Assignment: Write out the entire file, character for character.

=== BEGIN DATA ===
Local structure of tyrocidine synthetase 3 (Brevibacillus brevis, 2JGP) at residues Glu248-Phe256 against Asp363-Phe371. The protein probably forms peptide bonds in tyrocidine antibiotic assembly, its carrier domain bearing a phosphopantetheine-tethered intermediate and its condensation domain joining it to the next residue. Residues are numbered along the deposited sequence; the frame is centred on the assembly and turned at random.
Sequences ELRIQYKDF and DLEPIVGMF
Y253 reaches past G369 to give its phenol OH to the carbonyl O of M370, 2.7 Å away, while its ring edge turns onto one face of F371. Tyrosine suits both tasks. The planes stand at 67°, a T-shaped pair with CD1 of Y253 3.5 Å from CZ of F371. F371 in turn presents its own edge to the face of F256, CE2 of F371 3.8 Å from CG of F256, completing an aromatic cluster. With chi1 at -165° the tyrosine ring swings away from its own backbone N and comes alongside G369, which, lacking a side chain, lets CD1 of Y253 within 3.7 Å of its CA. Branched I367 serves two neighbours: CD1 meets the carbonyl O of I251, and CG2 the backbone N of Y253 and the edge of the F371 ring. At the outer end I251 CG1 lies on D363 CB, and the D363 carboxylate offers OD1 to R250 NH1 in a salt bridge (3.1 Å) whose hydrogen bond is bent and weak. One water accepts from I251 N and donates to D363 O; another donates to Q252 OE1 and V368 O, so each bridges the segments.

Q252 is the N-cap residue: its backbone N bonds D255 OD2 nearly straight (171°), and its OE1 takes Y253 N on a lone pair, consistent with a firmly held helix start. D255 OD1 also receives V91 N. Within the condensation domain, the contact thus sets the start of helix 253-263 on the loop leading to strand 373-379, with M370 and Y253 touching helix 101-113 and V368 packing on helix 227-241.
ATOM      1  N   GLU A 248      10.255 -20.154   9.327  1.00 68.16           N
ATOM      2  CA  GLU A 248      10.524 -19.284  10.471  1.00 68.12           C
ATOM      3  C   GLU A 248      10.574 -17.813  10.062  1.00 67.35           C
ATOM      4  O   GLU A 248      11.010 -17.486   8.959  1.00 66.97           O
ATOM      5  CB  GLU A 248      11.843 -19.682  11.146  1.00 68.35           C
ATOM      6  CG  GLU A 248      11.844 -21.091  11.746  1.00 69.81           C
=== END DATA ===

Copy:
Local structure of tyrocidine synthetase 3 (Brevibacillus brevis, 2JGP) at residues Glu248-Phe256 against Asp363-Phe371. The protein probably forms peptide bonds in tyrocidine antibiotic assembly, its carrier domain bearing a phosphopantetheine-tethered intermediate and its condensation domain joining it to the next residue. Residues are numbered along the deposited sequence; the frame is centred on the assembly and turned at random.
Sequences ELRIQYKDF and DLEPIVGMF
Y253 reaches past G369 to give its phenol OH to the carbonyl O of M370, 2.7 Å away, while its ring edge turns onto one face of F371. Tyrosine suits both tasks. The planes stand at 67°, a T-shaped pair with CD1 of Y253 3.5 Å from CZ of F371. F371 in turn presents its own edge to the face of F256, CE2 of F371 3.8 Å from CG of F256, completing an aromatic cluster. With chi1 at -165° the tyrosine ring swings away from its own backbone N and comes alongside G369, which, lacking a side chain, lets CD1 of Y253 within 3.7 Å of its CA. Branched I367 serves two neighbours: CD1 meets the carbonyl O of I251, and CG2 the backbone N of Y253 and the edge of the F371 ring. At the outer end I251 CG1 lies on D363 CB, and the D363 carboxylate offers OD1 to R250 NH1 in a salt bridge (3.1 Å) whose hydrogen bond is bent and weak. One water accepts from I251 N and donates to D363 O; another donates to Q252 OE1 and V368 O, so each bridges the segments.

Q252 is the N-cap residue: its backbone N bonds D255 OD2 nearly straight (171°), and its OE1 takes Y253 N on a lone pair, consistent with a firmly held helix start. D255 OD1 also receives V91 N. Within the condensation domain, the contact thus sets the start of helix 253-263 on the loop leading to strand 373-379, with M370 and Y253 touching helix 101-113 and V368 packing on helix 227-241.
ATOM      1  N   GLU A 248      10.255 -20.154   9.327  1.00 68.16           N
ATOM      2  CA  GLU A 248      10.524 -19.284  10.471  1.00 68.12           C
ATOM      3  C   GLU A 248      10.574 -17.813  10.062  1.00 67.35           C
ATOM      4  O   GLU A 248      11.010 -17.486   8.959  1.00 66.97           O
ATOM      5  CB  GLU A 248      11.843 -19.682  11.146  1.00 68.35           C
ATOM      6  CG  GLU A 248      11.844 -21.091  11.746  1.00 69.81           C